6. Terry Oshiro said on November 26, 2019 at 5:34 am

    Being the Nubie that I am, i really had to hunt this damn form down! Glad I found it.

  7. Shawn quick said on November 25, 2019 at 9:23 pm

    Sign me up for the give away.

  8. trashhype said on November 24, 2019 at 3:45 pm

    There’s no mention if this works with torrents, and you call this a review?!


  9. Robert said on November 24, 2019 at 6:07 am

    I don’t really know what all the fuss is about but why can’t Hide.Me VPN buy an article through here to promote what may be a great VPN? Free giveaways to those who are interested is just icing on the cake.

    I would jump at the offer but I just got ExpressVPN through TWIT TV to help out Leo LaPort with his fine podcasts and am well pleased with the service. Hopefully some of you can return the same for Martin for his fine site too by trying Hide.Me VPN.

    Maybe we can get a review on the privacy and security of these different VPN services through Martin here some day without any bias from any sponsors.

    1. jolie5 said on November 24, 2019 at 3:27 pm


      The “fuss” is that people lie to help further their agendas, be it for glory, entertainment, religious, political, economic, or a combination of such reasons.

      Ultimately, besides the evil advertisers, I think many if not most absurd lies we encounter (such as in social) are a manifestation of that enigmatic troll cult, who likely have dark agendas and/or are just bored idiots.

  10. Trey said on November 23, 2019 at 7:01 pm

    Please don’t use other than giveaway

  11. JB said on November 23, 2019 at 6:51 pm

    Count me in!

  12. Karen said on November 23, 2019 at 5:37 pm

    Where’s the post? No post on the page.

  13. Declan said on November 23, 2019 at 3:07 pm

    I use Hide.me on my smartphone as an on/off switchable app, mostly because it has good reviews and it has an easy interface. But I use Proton VPN on all my desktops. I also use Proton Mail when I need a higher level of security.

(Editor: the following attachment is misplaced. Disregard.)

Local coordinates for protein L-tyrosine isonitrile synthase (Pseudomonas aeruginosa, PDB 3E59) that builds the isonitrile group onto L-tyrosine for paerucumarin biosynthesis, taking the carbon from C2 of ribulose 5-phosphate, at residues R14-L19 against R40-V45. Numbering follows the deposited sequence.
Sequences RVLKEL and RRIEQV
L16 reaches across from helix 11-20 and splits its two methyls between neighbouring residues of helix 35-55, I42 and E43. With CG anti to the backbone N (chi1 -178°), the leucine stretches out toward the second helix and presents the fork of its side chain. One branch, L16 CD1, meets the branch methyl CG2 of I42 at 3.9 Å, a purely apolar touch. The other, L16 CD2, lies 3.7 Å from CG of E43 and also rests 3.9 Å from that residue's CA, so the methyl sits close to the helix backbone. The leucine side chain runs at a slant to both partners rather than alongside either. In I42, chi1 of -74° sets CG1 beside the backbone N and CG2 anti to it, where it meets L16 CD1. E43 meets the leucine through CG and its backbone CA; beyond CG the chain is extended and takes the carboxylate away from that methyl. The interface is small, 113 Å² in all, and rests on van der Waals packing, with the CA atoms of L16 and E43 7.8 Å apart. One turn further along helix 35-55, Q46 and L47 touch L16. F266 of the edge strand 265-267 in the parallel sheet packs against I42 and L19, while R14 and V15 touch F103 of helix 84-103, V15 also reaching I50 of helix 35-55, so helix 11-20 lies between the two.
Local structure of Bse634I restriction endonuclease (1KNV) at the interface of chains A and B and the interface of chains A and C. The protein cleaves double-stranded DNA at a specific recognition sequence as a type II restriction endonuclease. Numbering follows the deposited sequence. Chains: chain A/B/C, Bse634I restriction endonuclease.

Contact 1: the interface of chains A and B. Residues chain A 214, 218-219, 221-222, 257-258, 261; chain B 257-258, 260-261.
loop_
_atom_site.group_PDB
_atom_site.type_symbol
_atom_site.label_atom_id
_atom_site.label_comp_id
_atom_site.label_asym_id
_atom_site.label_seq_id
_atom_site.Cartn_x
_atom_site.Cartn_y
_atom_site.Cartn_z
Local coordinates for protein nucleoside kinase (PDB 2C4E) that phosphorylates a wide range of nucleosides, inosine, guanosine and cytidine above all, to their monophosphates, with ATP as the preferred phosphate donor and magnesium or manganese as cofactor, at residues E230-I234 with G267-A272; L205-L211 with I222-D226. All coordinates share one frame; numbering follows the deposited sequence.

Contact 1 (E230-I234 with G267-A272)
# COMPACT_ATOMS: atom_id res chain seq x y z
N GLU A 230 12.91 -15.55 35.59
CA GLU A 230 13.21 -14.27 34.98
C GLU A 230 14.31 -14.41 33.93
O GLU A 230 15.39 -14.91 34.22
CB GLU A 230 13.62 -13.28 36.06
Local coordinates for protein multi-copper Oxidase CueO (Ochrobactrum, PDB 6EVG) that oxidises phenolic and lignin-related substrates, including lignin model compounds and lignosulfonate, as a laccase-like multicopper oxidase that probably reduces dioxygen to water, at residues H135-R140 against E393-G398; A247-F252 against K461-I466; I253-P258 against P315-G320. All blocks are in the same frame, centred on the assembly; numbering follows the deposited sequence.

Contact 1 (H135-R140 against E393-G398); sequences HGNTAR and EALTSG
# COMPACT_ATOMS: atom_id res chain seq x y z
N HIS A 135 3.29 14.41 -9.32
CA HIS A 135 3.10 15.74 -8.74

I’ve tried many different VPN products over the past few years and those two do exactly I need – for now, anyway.

  14. Stuart said on November 23, 2019 at 2:45 pm

    Been safe is all that matters like all VPN’s.

  15. Anonymous said on November 23, 2019 at 1:52 pm

    So.. lessee.. Did Ad Blocker Plus delete this ‘Article?’ Or Ghostery… or uBlock… Or Nano?? Has to be one of them installed here. Maybe all of them.

  16. Privacy Conscious said on November 23, 2019 at 12:24 am

    A promising VPN from a company of a small non–aligned country, good.

  17. X said on November 22, 2019 at 11:43 pm

    “Our team is always looking for things we think our readers will value. We have received compensation for publishing this article.”

    Hmmm. Smells of Softonic.

    Martin, let me ask a (rhetorical) question: what’s your take in the deal?

    1. seeprime said on November 23, 2019 at 4:17 pm

      Softonic will share your data with “trusted” third parties. They decide who to trust.

  18. Paul(us) said on November 22, 2019 at 8:31 pm

    A good old Ghacks.net tradition to give away items around this time of the year.

    Hopefully I will be in the opportunity to try it out.
    So thanks for the change for winning one of the possibility.